It feelt odd that a jumper would "agree" with expirienced jumpers beeing >30 jumps.


potatoman  (Student)

May 17, 2013, 8:13 AM
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I did a couple of jumps the other day, measuring my heart rate, and was amazed.

My heart rate increased by so little with exit and during the jump. The only time it really went up was with landing --> running the beast out. Crazy


oli2842

May 17, 2013, 9:24 AM
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Re: [adamUK] Skydiving, reported stress and physical stress [In reply to] Can't Post

As a member of the research team for this study (the jumper), I'd like to clarify a few things after some of the comments I have read here...

Firstly, this was an undergraduate dissertation project for a BSc, and as such, was not a funded piece of research. The limited funds available could not, therefore, stretch to cover the extensive number of participants we would have liked (had this been a funded study). We were also limited to collecting data between the end of October and February, which as UK jumpers will be aware, aren't known to be the best months for skydiving (not only due to bad weather, but also due to DZ closure over winter)
therefore it wasn't possible to collect data every weekend.

Regarding criticisms of the categorisation of jumpers, the experience level at the DZ I was collecting the data from was not generally very high, therefore the decision was made to use a jump number by which many would probably have their 'A' licence.
The point in the study was to compare the stress response in individuals jumping for the first time and those who had experienced repeated exposure to the activity. We were not deeming these people to be the most experienced skydivers in the sport by any means, but comparing people who had (and hadn't) jumped before.
The range of jumpers included people with a considerable number of jumps. Only a few participants had numbers close to our minimum of 30, we had many around 350 (as you will see if you look at the mean jump number of the participants, provided in the abstract) and there were also jumpers with over 1000 jumps. The results however, revealed no differences in the physiological stress response (cortisol levels), despite there being considerable differences in psychological stress between the first time jumpers and those who were qualified.

With regard to the types of jumps for each individual: This was of course recorded, and is included in the research paper. The novice jumpers were static line jumpers (it was important that the jumpers were all responsible for themselves and first-time jumpers, hence no level 1 AFF or tandems), and the 'experienced' were carrying out FF and flat jumps (mostly with others). I am aware that ideally they would have all been the same jump type, and I would have liked to compare the different types had the sample been bigger, but as I explained, for a number of reasons (weather, collecting data from October-February- with the DZ closed over winter period etc), we had to work with the sample available.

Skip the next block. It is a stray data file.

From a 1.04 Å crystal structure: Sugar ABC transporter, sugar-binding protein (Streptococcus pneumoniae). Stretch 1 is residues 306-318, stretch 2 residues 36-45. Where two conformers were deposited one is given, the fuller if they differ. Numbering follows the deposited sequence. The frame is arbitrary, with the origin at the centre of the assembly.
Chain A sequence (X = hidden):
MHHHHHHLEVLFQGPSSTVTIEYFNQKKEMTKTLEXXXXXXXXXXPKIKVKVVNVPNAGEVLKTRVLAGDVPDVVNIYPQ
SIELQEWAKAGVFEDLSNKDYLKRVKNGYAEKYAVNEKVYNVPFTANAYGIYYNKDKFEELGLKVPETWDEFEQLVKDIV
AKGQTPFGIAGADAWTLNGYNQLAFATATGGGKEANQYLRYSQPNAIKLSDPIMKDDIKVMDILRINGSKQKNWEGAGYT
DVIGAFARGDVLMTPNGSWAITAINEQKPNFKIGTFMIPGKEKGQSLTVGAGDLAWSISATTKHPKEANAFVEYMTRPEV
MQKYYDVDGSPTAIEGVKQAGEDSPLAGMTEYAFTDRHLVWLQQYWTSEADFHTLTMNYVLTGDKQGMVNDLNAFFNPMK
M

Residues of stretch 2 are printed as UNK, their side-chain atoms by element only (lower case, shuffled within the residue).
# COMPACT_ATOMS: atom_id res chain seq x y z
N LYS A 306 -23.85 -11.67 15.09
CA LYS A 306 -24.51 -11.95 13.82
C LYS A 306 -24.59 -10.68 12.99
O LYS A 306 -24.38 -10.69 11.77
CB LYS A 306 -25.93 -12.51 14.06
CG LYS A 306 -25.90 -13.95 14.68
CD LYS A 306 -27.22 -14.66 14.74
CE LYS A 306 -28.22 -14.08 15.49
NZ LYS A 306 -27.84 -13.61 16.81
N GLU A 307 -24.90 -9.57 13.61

I hope this clears a few things up.
I for one, am very happy with what was achieved under the time and financial restraints, but I am of course aware that if these factors were not an issue, the methodology of the study could have been improved.

Oli (Olivia)

P.s. Thank you Wendy P for considering the constraints that we were working with and not jumping to conclusions where some others have...


(This post was edited by oli2842 on May 17, 2013, 11:01 AM)


pchapman  (D 1014)

May 17, 2013, 9:56 AM
Post #13 of 45 (6301 views)
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Well that's science - for every thing you learn, you can come up with a couple questions.

Still some interesting results, even if one would want to see what literature there is on other sports and activities (beyond public speaking), and trying to find the source of the stress response.

Of course I haven't seen the paper so these sorts of ideas might be touched on already.

From a web search, it looks like the published info is just starting to make it into the blogs and other news-ish sites, so it'll be interesting to see how much interest it gathers elsewhere as a bit of offbeat info at bigger news sites. (And I bet a lot of the little articles will be written just based on the university press release, instead of reading the actual paper.)


Rstanley0312  (D 31900)

May 17, 2013, 9:59 AM
Post #14 of 45 (6295 views)
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adamUK wrote:
I thought this was interesting. Also here

Quote:
Skydivers show the same level of physical stress before every jump whether a first-timer or experienced jumper, say Northumbria researchers.
null

Previous laboratory studies have observed that when an individual is repeatedly exposed to a stressful situation, such as public speaking or performing mental arithmetic in front of an audience, their physiological responses – levels of arousal and stress hormones – decrease as they become accustomed to it. Such studies conclude that the more you are exposed to a stressor, the less you will respond to it.